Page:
Cor blimey, don't start me off on that one. Bruce has got two songs on this, the opening track and this one, which he wrote on his own. When he presented that to me, I heard the story on the train going back and forth between London to Paris (where they recorded the album) when we went home at the weekend. He showed me this song on the piano. He's not the greatest piano player. To quote him, it's like two fingers on a typewriter on a piano.

I really embraced this whole story of the airship and we set about to make the music work to describe what is going on musically in the airship. We really went to town on it. He gave me so much scope on it. That’s an epic song. That will go down very well with our fans.

How much did Bruce Dickinson's cancer diagnosis impact on the album?
Bruce was not diagnosed until the middle of December, by which time we had pretty much finished the album. What you are hearing is this man with a tumour in the back of his throat, on the back of his tongue and in his thyroid gland. He didn't know it until he had a doctor come in to see him in Paris. Then they diagnosed him after he did the album. I've got to be honest with you, I think it is the best vocal performance I've ever heard from the man. It's just unbelievable.

I take it you are going to tour the album with Bruce Dickinson as pilot. Is it going to be another Flight 666?
I don't think so. We've done that one, but I'm sure he will be trussed up in the nose of a 747 again. He's a short bloke. Can you imagine him flying that big old plane? There is no big back story behind the 747 because we haven't got it converted. All we have to do is paint it and put Eddie (the mascot) on the back of the tail. It's still Ed Force One. It won't be Ed Force Two.

After all these decades together, how do you get on with the rest of the band?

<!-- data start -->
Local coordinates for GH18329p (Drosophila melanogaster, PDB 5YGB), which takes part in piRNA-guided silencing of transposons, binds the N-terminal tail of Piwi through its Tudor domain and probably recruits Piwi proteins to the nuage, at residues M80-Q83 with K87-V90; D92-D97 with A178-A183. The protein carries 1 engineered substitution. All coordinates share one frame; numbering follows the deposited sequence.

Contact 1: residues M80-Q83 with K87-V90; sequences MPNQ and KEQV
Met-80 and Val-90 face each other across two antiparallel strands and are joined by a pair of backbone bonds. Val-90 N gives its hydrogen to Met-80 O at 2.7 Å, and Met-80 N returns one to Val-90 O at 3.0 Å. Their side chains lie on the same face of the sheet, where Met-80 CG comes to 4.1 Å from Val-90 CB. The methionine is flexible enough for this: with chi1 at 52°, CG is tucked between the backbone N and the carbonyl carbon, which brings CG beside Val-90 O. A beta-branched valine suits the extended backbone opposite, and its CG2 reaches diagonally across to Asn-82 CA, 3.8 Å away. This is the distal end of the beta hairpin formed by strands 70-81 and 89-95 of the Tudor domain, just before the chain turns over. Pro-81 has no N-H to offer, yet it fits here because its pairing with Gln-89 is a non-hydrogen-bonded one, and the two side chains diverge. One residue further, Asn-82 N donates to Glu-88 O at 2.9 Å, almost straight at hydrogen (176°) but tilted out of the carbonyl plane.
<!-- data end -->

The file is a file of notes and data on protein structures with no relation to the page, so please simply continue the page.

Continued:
They all hate me because I'm the best looking bloke in the band. (He laughs). I told them I was going to play a small drum kit on this tour. They said, 'nah, all the girls will be looking at you'. That's an old story.

We get on better than ever. I did not think that would be possible five years ago. It’s like a love affair and the sex is the music. It’s a family of guys. I’d die for them. It’s that strong. I speak to Dave (Murray, the guitar player) every four or five weeks. I speak to Steve a couple of times over a couple of months. We keep in touch email-wise. We can have a year away from each other and it is like yesterday when we get back in the studio. That’s the true strength of a great friendship, a bond and a brotherhood. You can be away from someone and when you get back together, it feels like only a couple of hours have gone by and that’s very important.

Is Steve Harris still the driving force behind Iron Maiden?
Without a doubt. Steve Harris had a dream of Iron Maiden. There are five other guys living that dream with him. In my book, I'm the driver musically in terms of the beats. Musically, he is the passion and the drive behind Iron Maiden, and we have all embraced that from Steve. He is my boss. If Steve asked me to do something, I'd do it. He's a big fellow and he'd crack you over the noggin with his fingers.

Bruce Dickinson has often said that Iron Maiden has not got the credit you deserve from the mainstream British music press. How do you feel about it?
It is a reflection of what happens to be the truth. We never sought after mainstream press. It is not what we are about. We don't chase paparazzi. We don't want to be in the news every day. What Bruce means about that is that we have done it on our own. If there is no respect from the press, who gives a shit? We love it when we get good reviews, we love it when we get bad reviews, because we know people are talking about us and that, at the end of the day, is what it is all about.

Many thought 2010's The Final Frontier would be your last album. And now the rumours have begun that The Book of Souls will be your last album...
I can honestly say that we never, ever considered that this would be the last, that this will be the last world tour and then we will hang it up. We always keep our options open. We know we still love to make albums. I'd like to do the best tour and then do another record.